With the reconstruction of the Avelin-Gavrelle 400 kV power line (in Hauts-de-France), RTE is upholding its commitment to better integrate its infrastructure into the landscape and to do its utmost to protect the living environment for local residents, notably thanks to the new “Équilibre” pylon, which addresses a request from the region.

The objective: create a design that reduces the pylon’s visual impact and limits its footprint on the ground.

This pylon is slimmer, and its height and geometric configuration also make it possible to install the cables higher off the ground. The footprint is seven times smaller than that of a lattice tower.

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Minimising electricity losses

Some electricity is lost while being carried from production sites to consumption sites. Physical losses on the grid may be due to the Joule effect, load losses in autotransformers and transformers, losses due to the Corona effect, no-load losses in autotransformers and transformers, and self-consumption by substations.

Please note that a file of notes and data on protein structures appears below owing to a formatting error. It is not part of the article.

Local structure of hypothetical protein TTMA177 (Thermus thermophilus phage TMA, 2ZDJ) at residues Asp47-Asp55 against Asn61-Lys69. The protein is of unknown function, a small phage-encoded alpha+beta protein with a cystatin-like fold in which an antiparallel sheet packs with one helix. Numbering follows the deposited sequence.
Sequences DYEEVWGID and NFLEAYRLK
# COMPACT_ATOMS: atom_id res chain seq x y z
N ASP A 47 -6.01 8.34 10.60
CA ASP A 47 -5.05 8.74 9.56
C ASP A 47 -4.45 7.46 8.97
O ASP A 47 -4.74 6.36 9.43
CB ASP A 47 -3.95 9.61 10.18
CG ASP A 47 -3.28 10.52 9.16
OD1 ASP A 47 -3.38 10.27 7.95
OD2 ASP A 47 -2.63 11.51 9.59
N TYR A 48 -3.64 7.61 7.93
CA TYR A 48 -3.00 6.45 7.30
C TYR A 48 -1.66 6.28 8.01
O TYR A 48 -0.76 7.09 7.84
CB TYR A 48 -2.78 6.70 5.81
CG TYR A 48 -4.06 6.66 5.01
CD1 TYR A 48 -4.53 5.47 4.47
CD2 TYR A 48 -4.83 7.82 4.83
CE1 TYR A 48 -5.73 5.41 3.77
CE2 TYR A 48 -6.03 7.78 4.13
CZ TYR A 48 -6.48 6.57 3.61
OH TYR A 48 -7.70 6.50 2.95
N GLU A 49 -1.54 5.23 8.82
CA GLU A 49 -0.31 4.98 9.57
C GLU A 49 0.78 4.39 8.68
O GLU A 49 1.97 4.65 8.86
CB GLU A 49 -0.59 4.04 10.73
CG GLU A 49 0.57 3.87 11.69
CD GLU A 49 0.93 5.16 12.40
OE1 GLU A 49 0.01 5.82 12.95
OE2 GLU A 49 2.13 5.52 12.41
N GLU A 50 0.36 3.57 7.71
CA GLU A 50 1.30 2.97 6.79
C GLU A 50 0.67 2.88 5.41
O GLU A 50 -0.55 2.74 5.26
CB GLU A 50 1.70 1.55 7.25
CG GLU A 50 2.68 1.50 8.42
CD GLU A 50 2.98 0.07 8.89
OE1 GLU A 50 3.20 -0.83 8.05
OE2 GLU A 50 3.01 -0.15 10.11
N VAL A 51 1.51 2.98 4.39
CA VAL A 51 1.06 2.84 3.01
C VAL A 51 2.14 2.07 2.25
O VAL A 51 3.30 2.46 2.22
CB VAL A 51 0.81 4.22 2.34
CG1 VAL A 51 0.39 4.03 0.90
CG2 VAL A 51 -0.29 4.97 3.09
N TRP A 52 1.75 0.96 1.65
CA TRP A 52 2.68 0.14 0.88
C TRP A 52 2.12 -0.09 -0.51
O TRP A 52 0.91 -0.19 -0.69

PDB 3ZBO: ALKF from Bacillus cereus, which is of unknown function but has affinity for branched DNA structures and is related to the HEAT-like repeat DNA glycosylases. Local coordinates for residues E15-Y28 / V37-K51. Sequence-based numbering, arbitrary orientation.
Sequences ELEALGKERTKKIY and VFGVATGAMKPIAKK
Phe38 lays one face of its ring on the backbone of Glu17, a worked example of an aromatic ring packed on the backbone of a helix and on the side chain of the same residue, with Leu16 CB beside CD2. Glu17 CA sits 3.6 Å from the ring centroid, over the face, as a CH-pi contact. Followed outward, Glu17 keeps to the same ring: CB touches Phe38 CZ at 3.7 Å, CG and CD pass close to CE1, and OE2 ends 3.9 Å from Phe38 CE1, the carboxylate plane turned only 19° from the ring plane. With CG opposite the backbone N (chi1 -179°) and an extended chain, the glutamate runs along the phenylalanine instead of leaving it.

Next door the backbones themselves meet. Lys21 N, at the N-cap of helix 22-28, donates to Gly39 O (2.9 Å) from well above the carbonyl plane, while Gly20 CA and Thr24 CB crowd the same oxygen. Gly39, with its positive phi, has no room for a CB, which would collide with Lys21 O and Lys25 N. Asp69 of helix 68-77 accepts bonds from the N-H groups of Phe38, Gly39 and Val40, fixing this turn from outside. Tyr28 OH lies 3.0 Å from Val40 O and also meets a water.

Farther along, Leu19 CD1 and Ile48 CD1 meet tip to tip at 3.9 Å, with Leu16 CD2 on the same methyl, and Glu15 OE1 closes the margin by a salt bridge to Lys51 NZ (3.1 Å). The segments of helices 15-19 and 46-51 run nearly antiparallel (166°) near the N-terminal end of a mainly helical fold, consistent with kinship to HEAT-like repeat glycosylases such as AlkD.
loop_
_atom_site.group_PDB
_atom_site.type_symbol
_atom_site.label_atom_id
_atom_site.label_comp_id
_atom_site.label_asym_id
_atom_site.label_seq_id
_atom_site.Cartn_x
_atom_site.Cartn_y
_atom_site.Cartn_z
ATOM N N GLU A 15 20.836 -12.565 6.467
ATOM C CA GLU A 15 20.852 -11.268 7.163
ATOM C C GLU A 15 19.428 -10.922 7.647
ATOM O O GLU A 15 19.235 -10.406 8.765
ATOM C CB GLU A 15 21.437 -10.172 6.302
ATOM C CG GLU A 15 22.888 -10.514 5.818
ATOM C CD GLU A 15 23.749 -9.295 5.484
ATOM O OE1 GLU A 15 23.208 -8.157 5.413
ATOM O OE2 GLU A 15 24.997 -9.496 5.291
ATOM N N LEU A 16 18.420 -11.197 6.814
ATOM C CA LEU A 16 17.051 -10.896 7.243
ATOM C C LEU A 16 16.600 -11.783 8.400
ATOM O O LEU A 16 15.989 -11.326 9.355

Losses are primarily caused by energy that is dissipated, in the form of heat, due to the “Joule effect” while power is moving through overhead or underground lines.
Loss levels depend chiefly on consumption, generation schedules and cross-border exchanges. It is RTE’s responsibility to offset these losses.

There are different ways RTE can reduce losses during grid operations:

  • Maintaining voltages at the highest values allowed by technical reference standards;
  • Optimising the operational scheme of the network.

As the transmission system operator, RTE must ensure that electricity losses are offset. This involves purchasing electricity from suppliers. Losses are calculated as the difference between the energy delivered and electrical energy consumed on the transmission system.